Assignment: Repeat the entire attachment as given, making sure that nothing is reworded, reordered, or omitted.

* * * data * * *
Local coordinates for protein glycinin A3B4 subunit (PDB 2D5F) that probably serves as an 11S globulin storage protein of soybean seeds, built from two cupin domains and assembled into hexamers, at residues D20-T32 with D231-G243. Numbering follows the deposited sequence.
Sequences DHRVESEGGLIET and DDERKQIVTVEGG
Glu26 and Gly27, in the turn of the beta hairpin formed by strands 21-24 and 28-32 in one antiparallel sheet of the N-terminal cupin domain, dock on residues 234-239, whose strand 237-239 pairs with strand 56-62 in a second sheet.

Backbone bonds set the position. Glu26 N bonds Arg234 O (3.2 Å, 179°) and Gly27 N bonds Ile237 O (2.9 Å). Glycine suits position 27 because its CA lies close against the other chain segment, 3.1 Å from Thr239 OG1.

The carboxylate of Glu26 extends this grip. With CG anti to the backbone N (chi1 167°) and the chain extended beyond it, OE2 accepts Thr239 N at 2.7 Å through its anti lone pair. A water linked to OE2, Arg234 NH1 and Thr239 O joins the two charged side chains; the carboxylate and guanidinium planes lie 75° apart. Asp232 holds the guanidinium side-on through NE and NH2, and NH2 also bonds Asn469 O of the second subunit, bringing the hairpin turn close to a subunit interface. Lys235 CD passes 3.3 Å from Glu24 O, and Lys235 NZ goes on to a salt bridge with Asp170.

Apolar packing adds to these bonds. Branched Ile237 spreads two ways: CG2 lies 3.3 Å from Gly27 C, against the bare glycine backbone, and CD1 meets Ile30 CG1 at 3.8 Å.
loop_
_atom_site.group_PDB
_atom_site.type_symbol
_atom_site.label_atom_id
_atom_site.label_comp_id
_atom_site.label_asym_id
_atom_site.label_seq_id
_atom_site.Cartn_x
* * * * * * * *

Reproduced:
Local coordinates for protein glycinin A3B4 subunit (PDB 2D5F) that probably serves as an 11S globulin storage protein of soybean seeds, built from two cupin domains and assembled into hexamers, at residues D20-T32 with D231-G243. Numbering follows the deposited sequence.
Sequences DHRVESEGGLIET and DDERKQIVTVEGG
Glu26 and Gly27, in the turn of the beta hairpin formed by strands 21-24 and 28-32 in one antiparallel sheet of the N-terminal cupin domain, dock on residues 234-239, whose strand 237-239 pairs with strand 56-62 in a second sheet.

Backbone bonds set the position. Glu26 N bonds Arg234 O (3.2 Å, 179°) and Gly27 N bonds Ile237 O (2.9 Å). Glycine suits position 27 because its CA lies close against the other chain segment, 3.1 Å from Thr239 OG1.

The carboxylate of Glu26 extends this grip. With CG anti to the backbone N (chi1 167°) and the chain extended beyond it, OE2 accepts Thr239 N at 2.7 Å through its anti lone pair. A water linked to OE2, Arg234 NH1 and Thr239 O joins the two charged side chains; the carboxylate and guanidinium planes lie 75° apart. Asp232 holds the guanidinium side-on through NE and NH2, and NH2 also bonds Asn469 O of the second subunit, bringing the hairpin turn close to a subunit interface. Lys235 CD passes 3.3 Å from Glu24 O, and Lys235 NZ goes on to a salt bridge with Asp170.

Apolar packing adds to these bonds. Branched Ile237 spreads two ways: CG2 lies 3.3 Å from Gly27 C, against the bare glycine backbone, and CD1 meets Ile30 CG1 at 3.8 Å.
loop_
_atom_site.group_PDB
_atom_site.type_symbol
_atom_site.label_atom_id
_atom_site.label_comp_id
_atom_site.label_asym_id
_atom_site.label_seq_id
_atom_site.Cartn_x